Both the majority and Justice Powell found support for the PRMPA in the existing regulation of executive documents. The majority observed “abundant statutory precedent for the regulation and mandatory disclosure of documents in the possession of the Executive Branch.” Id. at 445 (maj. op.) (citing FOIA, the Privacy Act, Government in the Sunshine Act, census data, and tax returns); see also id. at 499 (Powell, J., concurring). In dissent, Chief Justice Burger pointed out that “[n]o one challenges Congress’ power to provide for access to records of the Executive Departments which Congress itself created. But the Freedom of Information Act, the Privacy Act of 1974, and similar measures never contemplated mandatory production of Presidential papers.” Id. at 513 (Burger, C.J., dissenting). If the PRMPA is constitutional, it is only on the thin reed that it was enacted under Congress’s power to investigate in furtherance of its legislative duties. 

The PRA’s sweeping claim over all presidential papers does not pass constitutional muster. “Unlike its immediate predecessor, the PRMPA, Congress enacted the PRA with the purpose of ‘establishing the public ownership of records created by future Presidents in the course of discharging their official duties.’” Turley, supra, at 666-67 (cleaned up). Congress sought the Watergate records in the PRMPA at least in part to facilitate legislation on the subject going forward. See PMPRA § 202; Burman, supra, at 85. But the PRA claims no legislative or investigative purpose for taking the records. Cf. Watkins, 354 U.S. at 187.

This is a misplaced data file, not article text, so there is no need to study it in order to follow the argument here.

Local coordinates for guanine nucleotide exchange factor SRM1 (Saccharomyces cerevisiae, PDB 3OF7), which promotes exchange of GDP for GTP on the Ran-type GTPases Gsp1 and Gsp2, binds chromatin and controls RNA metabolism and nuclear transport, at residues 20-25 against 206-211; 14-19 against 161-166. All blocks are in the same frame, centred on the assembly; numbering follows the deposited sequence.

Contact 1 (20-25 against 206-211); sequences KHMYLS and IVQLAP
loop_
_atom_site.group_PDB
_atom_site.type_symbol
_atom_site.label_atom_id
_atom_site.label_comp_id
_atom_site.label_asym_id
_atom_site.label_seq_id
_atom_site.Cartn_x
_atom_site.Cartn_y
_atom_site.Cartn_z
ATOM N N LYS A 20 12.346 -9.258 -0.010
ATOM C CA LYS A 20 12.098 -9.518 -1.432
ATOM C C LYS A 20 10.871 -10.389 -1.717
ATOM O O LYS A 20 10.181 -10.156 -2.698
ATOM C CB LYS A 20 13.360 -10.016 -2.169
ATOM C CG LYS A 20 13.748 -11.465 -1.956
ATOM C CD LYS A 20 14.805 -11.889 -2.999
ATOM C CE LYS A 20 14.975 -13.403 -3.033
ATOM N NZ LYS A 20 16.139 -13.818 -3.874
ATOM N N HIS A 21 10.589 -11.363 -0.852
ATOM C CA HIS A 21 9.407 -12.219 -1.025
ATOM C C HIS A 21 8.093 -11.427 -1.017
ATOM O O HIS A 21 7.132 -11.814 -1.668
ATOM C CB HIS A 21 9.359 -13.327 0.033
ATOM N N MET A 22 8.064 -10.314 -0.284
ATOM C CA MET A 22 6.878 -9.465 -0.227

Moreover, the PRA asserts “ownership” of presidential papers, not merely access to them. 44 U.S.C. § 2202. And the sweeping, mandatory public disclosure provisions have no bearing on future legislation. Id. § 2203(f) (The Archivist has an “affirmative duty to make such records available to the public as rapidly and completely as possible.”). Public interest in presidential papers cannot by itself justify congressional regulation, as “there is no congressional power to expose for the sake of exposure.” Watkins, 354 U.S. at 200. 

Finally, while the PRMPA asserted control of specific, identifiable papers, the PRA claims control over all papers of the office of the President in perpetuity. But the Constitution, not Congress, created the office of the President. See Nixon II, 433 U.S. at 513 (Burger, C.J., dissenting). That Congress can regulate documents in other parts of the Executive Branch says nothing about whether Congress can regulate the papers of the Chief Executive, the constitutional equal of Congress. Cf id. at 445 (maj. op.); id. at 499 (Powell, J., concurring). In asserting broad ownership over presidential papers, the PRA is unlike any other congressional regulation of executive records. 

B. Congress’s regulation of presidential papers cannot impede the functions of the Executive Branch.